Patrick Reyntiens

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Patrick Reyntiens
OBE
Born 1925
68 Cadogan Square, London SW1
Residence Burleighfield House (1950s–82)
Nationality United Kingdom
Education Ampleforth College
Alma mater Regent Street Polytechnic, Edinburgh College of Art
Spouse(s) Anne Bruce (died 2006)
Military career
Allegiance United Kingdom
Service/branch British Army
Years of service 1943–47
Unit Scots Guards

Patrick Reyntiens OBE (born 1925) is a British stained glass artist, described as "The leading practitioner of stained glass in this country".[1]

Biography[edit]

Reyntiens was born in 1925 at 68 Cadogan Square, Knightsbridge, London SW1, of Belgian extraction.[1] He was sent to school at the Benedictine Ampleforth College in Yorkshire and is a practising Roman Catholic.[1] He left school in 1943[2] and joined the Scots Guards, with whom he served from 1943 to 1947.[1] His artistic training was first at Regent Street Polytechnic and then at Edinburgh College of Art.[1]

At Edinburgh he met Anne Bruce (1927–2006), whom he later married.[1] Their son, John Reyntiens, is also a stained glass artist. In 2011 John Reyntiens made a documentary film about his father's life and work, From Coventry to Cochem, the Art of Patrick Reyntiens.[3]

In the 1950s Reyntiens and Bruce bought Burleighfield House,[2] a run-down country house near Loudwater, Buckinghamshire.[4] In 1982 the couple moved to Somerset.[5]

Career[edit]

Reyntiens began his career as assistant to the stained glass artist Jozef Edward Nuttgens (1892–1982), who lived and worked at Pigotts Hill, near High Wycombe, Buckinghamshire.[1]

Reyntiens went on to collaborate with John Piper (1903–92), with whom he worked for 35 years.[4] their notable works together include the Baptistery window of the new Coventry Cathedral (1957–61) and the windows of the lantern tower of Liverpool Metropolitan Cathedral (1963–67).[1] They also worked together on commissions for Church of England parish churches including at Bledlow Ridge (1968), Pishill (1969), Nettlebed (1970), Sandford St Martin (1974), Turville (1975), Wolvercote (1976), Fawley, Buckinghamshire (1976).[6] and Eton College Chapel.[7]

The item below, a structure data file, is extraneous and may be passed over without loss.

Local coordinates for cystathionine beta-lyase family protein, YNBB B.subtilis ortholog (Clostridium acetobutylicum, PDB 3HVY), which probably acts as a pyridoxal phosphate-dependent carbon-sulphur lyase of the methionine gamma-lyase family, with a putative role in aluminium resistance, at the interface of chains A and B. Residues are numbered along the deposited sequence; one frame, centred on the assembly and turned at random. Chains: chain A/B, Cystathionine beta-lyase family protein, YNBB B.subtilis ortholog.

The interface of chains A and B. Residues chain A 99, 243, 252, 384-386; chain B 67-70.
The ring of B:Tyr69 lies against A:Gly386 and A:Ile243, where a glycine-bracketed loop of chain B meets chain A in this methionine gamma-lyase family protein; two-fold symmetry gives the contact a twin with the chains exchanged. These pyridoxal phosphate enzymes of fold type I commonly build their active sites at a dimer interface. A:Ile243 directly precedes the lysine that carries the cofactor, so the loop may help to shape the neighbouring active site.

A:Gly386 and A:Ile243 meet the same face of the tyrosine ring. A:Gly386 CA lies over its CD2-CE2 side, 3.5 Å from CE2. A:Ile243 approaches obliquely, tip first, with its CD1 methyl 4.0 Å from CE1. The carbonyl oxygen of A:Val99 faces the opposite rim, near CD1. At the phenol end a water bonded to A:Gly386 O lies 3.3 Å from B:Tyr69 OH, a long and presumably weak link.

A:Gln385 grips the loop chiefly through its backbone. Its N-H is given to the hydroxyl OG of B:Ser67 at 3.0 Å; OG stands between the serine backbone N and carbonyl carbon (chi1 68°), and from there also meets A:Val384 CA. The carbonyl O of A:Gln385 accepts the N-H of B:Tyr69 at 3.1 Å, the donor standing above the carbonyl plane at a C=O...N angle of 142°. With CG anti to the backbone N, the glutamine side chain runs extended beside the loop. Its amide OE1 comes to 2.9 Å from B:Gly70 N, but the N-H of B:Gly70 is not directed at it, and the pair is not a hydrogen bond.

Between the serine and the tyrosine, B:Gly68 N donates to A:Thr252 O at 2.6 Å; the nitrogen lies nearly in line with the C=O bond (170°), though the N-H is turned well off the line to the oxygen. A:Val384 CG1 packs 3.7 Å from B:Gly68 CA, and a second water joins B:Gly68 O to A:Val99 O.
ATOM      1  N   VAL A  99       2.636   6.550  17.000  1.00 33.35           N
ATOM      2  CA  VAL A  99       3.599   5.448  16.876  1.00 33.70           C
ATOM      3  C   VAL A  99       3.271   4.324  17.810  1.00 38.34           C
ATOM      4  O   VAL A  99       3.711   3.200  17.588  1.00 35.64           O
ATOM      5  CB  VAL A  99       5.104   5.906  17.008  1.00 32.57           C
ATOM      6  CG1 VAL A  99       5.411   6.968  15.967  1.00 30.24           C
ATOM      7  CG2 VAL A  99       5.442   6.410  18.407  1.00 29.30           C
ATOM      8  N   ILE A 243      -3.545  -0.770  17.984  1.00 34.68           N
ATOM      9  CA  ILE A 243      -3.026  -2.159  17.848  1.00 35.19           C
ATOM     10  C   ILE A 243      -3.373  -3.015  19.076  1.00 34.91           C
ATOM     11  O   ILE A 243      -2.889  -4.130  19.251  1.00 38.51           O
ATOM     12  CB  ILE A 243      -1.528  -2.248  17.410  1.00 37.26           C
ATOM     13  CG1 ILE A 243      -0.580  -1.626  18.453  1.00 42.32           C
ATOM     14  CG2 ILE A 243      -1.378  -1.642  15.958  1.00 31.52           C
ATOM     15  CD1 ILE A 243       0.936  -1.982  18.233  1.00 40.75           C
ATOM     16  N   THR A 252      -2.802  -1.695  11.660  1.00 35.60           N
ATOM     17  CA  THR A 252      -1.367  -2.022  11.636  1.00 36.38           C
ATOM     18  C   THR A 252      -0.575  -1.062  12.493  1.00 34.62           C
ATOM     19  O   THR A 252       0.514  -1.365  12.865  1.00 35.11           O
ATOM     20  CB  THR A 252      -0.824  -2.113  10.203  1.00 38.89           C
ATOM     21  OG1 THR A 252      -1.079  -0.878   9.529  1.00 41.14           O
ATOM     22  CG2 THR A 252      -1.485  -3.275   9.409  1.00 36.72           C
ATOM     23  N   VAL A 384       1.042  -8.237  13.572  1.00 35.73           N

West window of Southwell Minster (1996)

Reyntiens' solo works include windows for St Mary's church, Netley (1958–59),[1] Christ Church, Flackwell Heath (1961),[8] St Michael and All Angels Church, Marden (1962),[9] the church of the Good Shepherd, Woodthorpe, Nottinghamshire (circa 1962–64),[10] All Saints' parish church, Hinton Ampner (1970)[citation needed] the Great Hall of Christ Church, Oxford (1985),[11] Southwell Minster (1996)[12] and Washington National Cathedral in the USA.[4] Some of his work is now permanently exhibited in the Victoria and Albert Museum, London.[4]

His son John Reyntiens is also a notable stained glass artist. John has "translated" many of his father's designs, including for works at Much Hadham (1995), Anstey, Hertfordshire (2000), St Alban's church, Romford (2002 and 2004), the Church of St Mary, Stoke St Mary (2003), the Frances Bardsley School, Romford (2006), and St George's Roman Catholic Church, Taunton (2009).[3] Their largest collaboration was for the church of Ampleforth Abbey: 27 windows in 2003, followed by two in 2004 and six in 2006–07.[3][13]

From 1963 until 1976 Reyntiens and his wife ran a small arts education centre at their Buckinghamshire home, Burleighfield House,[14] which later became the Reyntiens Trust.[2]

For a decade Reyntiens was Head of Fine Art at Central School of Art and Design. He retired from the post in order to return to his own stained glass work.[14]

References[edit]

  1. ^ a b c d e f g h i Lambirth 2013
  2. ^ a b c "Patrick Reyntiens OBE". Ampleforth Abbey. Retrieved 28 July 2018. (archived)
  3. ^ a b c "CV". John Reyntiens. Retrieved 28 July 2018.
  4. ^ a b c d Swengley 2016
  5. ^ "History". Patrick Reyntiens Stained Glass Panels. Retrieved 28 July 2018.
  6. ^ Anonymous 2012, pp. 2–9.
  7. ^ "The Chapel". Eton College. Retrieved 28 July 2018.
  8. ^ "History". Christ Church Flackwell Heath. Retrieved 28 July 2018.
  9. ^ Historic England. "Church of St Michael and All Angels  (Grade I) (1054804)". National Heritage List for England. Retrieved 28 July 2018.
  10. ^ "Woodthorpe – The Good Shepherd". Taking Stock. Retrieved 28 July 2018.
  11. ^ "The Hall". Christ Church, Oxford. Retrieved 28 July 2018.
  12. ^ "Southwell Minster". Eastern Cathedrals. Retrieved 28 July 2018.
  13. ^ Historic England. "The Abbey Church  (Grade I) (1315767)". National Heritage List for England. Retrieved 28 July 2018.
  14. ^ a b "Introduction". Patrick Reyntiens Stained Glass Panels. Retrieved 28 July 2018.

Sources[edit]

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